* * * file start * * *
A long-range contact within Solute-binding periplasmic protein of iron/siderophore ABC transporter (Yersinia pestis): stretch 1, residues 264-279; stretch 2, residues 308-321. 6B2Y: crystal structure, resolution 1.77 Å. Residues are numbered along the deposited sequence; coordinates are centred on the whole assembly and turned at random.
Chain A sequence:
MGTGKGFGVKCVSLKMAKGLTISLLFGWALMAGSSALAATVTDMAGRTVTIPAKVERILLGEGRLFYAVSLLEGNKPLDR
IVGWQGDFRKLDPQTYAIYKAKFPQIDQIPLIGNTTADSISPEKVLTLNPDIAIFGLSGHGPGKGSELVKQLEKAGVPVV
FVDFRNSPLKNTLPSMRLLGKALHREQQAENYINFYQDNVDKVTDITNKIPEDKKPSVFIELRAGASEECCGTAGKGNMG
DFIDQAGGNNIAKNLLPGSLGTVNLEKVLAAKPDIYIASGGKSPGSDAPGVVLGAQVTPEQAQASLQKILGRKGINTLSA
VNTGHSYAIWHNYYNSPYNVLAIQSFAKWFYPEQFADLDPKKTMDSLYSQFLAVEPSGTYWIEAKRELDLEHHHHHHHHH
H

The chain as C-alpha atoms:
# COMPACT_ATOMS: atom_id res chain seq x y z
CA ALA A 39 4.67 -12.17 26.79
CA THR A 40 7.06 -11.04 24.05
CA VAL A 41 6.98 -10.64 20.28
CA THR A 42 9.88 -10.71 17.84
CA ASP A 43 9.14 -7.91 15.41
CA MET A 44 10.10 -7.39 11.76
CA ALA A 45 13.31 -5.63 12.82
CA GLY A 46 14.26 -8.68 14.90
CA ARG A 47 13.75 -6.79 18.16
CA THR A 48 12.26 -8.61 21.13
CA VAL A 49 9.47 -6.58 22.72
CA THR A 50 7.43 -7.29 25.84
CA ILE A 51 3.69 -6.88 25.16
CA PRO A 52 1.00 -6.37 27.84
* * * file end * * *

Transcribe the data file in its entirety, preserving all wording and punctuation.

A long-range contact within Solute-binding periplasmic protein of iron/siderophore ABC transporter (Yersinia pestis): stretch 1, residues 264-279; stretch 2, residues 308-321. 6B2Y: crystal structure, resolution 1.77 Å. Residues are numbered along the deposited sequence; coordinates are centred on the whole assembly and turned at random.
Chain A sequence:
MGTGKGFGVKCVSLKMAKGLTISLLFGWALMAGSSALAATVTDMAGRTVTIPAKVERILLGEGRLFYAVSLLEGNKPLDR
IVGWQGDFRKLDPQTYAIYKAKFPQIDQIPLIGNTTADSISPEKVLTLNPDIAIFGLSGHGPGKGSELVKQLEKAGVPVV
FVDFRNSPLKNTLPSMRLLGKALHREQQAENYINFYQDNVDKVTDITNKIPEDKKPSVFIELRAGASEECCGTAGKGNMG
DFIDQAGGNNIAKNLLPGSLGTVNLEKVLAAKPDIYIASGGKSPGSDAPGVVLGAQVTPEQAQASLQKILGRKGINTLSA
VNTGHSYAIWHNYYNSPYNVLAIQSFAKWFYPEQFADLDPKKTMDSLYSQFLAVEPSGTYWIEAKRELDLEHHHHHHHHH
H

The chain as C-alpha atoms:
# COMPACT_ATOMS: atom_id res chain seq x y z
CA ALA A 39 4.67 -12.17 26.79
CA THR A 40 7.06 -11.04 24.05
CA VAL A 41 6.98 -10.64 20.28
CA THR A 42 9.88 -10.71 17.84
CA ASP A 43 9.14 -7.91 15.41
CA MET A 44 10.10 -7.39 11.76
CA ALA A 45 13.31 -5.63 12.82
CA GLY A 46 14.26 -8.68 14.90
CA ARG A 47 13.75 -6.79 18.16
CA THR A 48 12.26 -8.61 21.13
CA VAL A 49 9.47 -6.58 22.72
CA THR A 50 7.43 -7.29 25.84
CA ILE A 51 3.69 -6.88 25.16
CA PRO A 52 1.00 -6.37 27.84